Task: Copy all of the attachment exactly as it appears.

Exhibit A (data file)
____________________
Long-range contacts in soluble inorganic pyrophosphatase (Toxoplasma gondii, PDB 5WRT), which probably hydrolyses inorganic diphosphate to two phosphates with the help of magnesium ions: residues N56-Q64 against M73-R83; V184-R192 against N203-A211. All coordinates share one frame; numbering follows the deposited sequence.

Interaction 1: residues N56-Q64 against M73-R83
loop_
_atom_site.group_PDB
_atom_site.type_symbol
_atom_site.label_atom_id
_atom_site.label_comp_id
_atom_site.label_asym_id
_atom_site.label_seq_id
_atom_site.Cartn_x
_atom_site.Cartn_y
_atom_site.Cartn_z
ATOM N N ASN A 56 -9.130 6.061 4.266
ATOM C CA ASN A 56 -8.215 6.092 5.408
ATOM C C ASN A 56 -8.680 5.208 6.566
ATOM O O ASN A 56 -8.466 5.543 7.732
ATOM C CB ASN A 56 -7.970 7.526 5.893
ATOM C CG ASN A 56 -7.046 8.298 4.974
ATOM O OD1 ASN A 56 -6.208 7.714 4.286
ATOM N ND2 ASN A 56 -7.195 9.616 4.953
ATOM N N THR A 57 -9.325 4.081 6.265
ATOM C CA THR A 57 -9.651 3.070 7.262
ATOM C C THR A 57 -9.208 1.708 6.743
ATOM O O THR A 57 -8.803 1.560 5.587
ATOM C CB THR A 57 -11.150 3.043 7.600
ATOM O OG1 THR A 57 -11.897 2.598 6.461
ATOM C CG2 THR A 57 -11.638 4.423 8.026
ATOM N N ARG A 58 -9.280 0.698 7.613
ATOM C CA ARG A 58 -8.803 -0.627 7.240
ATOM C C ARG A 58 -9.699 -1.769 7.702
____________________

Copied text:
Long-range contacts in soluble inorganic pyrophosphatase (Toxoplasma gondii, PDB 5WRT), which probably hydrolyses inorganic diphosphate to two phosphates with the help of magnesium ions: residues N56-Q64 against M73-R83; V184-R192 against N203-A211. All coordinates share one frame; numbering follows the deposited sequence.

Interaction 1: residues N56-Q64 against M73-R83
loop_
_atom_site.group_PDB
_atom_site.type_symbol
_atom_site.label_atom_id
_atom_site.label_comp_id
_atom_site.label_asym_id
_atom_site.label_seq_id
_atom_site.Cartn_x
_atom_site.Cartn_y
_atom_site.Cartn_z
ATOM N N ASN A 56 -9.130 6.061 4.266
ATOM C CA ASN A 56 -8.215 6.092 5.408
ATOM C C ASN A 56 -8.680 5.208 6.566
ATOM O O ASN A 56 -8.466 5.543 7.732
ATOM C CB ASN A 56 -7.970 7.526 5.893
ATOM C CG ASN A 56 -7.046 8.298 4.974
ATOM O OD1 ASN A 56 -6.208 7.714 4.286
ATOM N ND2 ASN A 56 -7.195 9.616 4.953
ATOM N N THR A 57 -9.325 4.081 6.265
ATOM C CA THR A 57 -9.651 3.070 7.262
ATOM C C THR A 57 -9.208 1.708 6.743
ATOM O O THR A 57 -8.803 1.560 5.587
ATOM C CB THR A 57 -11.150 3.043 7.600
ATOM O OG1 THR A 57 -11.897 2.598 6.461
ATOM C CG2 THR A 57 -11.638 4.423 8.026
ATOM N N ARG A 58 -9.280 0.698 7.613
ATOM C CA ARG A 58 -8.803 -0.627 7.240
ATOM C C ARG A 58 -9.699 -1.769 7.702